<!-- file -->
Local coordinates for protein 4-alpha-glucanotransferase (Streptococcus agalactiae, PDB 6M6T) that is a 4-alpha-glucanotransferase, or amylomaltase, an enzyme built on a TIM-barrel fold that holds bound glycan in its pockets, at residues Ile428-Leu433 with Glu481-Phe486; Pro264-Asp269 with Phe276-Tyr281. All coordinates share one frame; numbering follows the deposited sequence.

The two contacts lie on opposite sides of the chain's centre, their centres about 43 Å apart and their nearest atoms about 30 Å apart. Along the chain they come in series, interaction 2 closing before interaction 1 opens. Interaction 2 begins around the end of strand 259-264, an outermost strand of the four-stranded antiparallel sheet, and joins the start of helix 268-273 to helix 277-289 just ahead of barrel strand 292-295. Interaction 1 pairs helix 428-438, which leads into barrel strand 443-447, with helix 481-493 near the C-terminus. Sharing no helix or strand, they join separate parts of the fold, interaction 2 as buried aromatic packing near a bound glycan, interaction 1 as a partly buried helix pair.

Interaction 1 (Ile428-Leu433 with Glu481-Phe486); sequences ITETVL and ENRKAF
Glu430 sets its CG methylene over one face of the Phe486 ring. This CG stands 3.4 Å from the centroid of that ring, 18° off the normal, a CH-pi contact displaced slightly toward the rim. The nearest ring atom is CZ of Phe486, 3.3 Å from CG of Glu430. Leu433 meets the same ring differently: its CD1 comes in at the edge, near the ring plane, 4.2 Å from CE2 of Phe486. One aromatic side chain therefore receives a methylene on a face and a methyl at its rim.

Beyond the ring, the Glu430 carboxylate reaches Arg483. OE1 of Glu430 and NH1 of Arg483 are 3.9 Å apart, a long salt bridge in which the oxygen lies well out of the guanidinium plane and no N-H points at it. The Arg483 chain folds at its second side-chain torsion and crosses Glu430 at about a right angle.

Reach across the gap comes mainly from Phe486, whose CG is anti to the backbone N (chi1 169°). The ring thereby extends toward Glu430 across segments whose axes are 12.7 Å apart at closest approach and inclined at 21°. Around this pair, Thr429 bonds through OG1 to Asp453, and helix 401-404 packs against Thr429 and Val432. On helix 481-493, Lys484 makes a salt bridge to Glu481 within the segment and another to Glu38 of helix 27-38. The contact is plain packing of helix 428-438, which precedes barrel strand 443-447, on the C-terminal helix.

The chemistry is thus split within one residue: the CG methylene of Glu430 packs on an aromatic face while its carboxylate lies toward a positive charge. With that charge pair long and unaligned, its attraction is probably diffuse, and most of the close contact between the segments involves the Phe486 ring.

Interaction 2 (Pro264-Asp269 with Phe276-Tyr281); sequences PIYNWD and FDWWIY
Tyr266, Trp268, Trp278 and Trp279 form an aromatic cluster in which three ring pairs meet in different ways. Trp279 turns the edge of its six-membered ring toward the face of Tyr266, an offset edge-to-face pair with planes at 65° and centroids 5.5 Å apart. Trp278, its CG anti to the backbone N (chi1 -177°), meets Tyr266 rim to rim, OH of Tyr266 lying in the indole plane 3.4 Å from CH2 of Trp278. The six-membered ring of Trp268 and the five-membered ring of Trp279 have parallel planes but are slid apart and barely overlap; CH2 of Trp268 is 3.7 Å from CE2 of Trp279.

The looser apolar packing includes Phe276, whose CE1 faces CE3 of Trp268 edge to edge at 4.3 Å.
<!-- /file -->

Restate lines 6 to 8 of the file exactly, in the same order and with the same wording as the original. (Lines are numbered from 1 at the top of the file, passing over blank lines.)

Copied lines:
Reach across the gap comes mainly from Phe486, whose CG is anti to the backbone N (chi1 169°). The ring thereby extends toward Glu430 across segments whose axes are 12.7 Å apart at closest approach and inclined at 21°. Around this pair, Thr429 bonds through OG1 to Asp453, and helix 401-404 packs against Thr429 and Val432. On helix 481-493, Lys484 makes a salt bridge to Glu481 within the segment and another to Glu38 of helix 27-38. The contact is plain packing of helix 428-438, which precedes barrel strand 443-447, on the C-terminal helix.

The chemistry is thus split within one residue: the CG methylene of Glu430 packs on an aromatic face while its carboxylate lies toward a positive charge. With that charge pair long and unaligned, its attraction is probably diffuse, and most of the close contact between the segments involves the Phe486 ring.

Interaction 2 (Pro264-Asp269 with Phe276-Tyr281); sequences PIYNWD and FDWWIY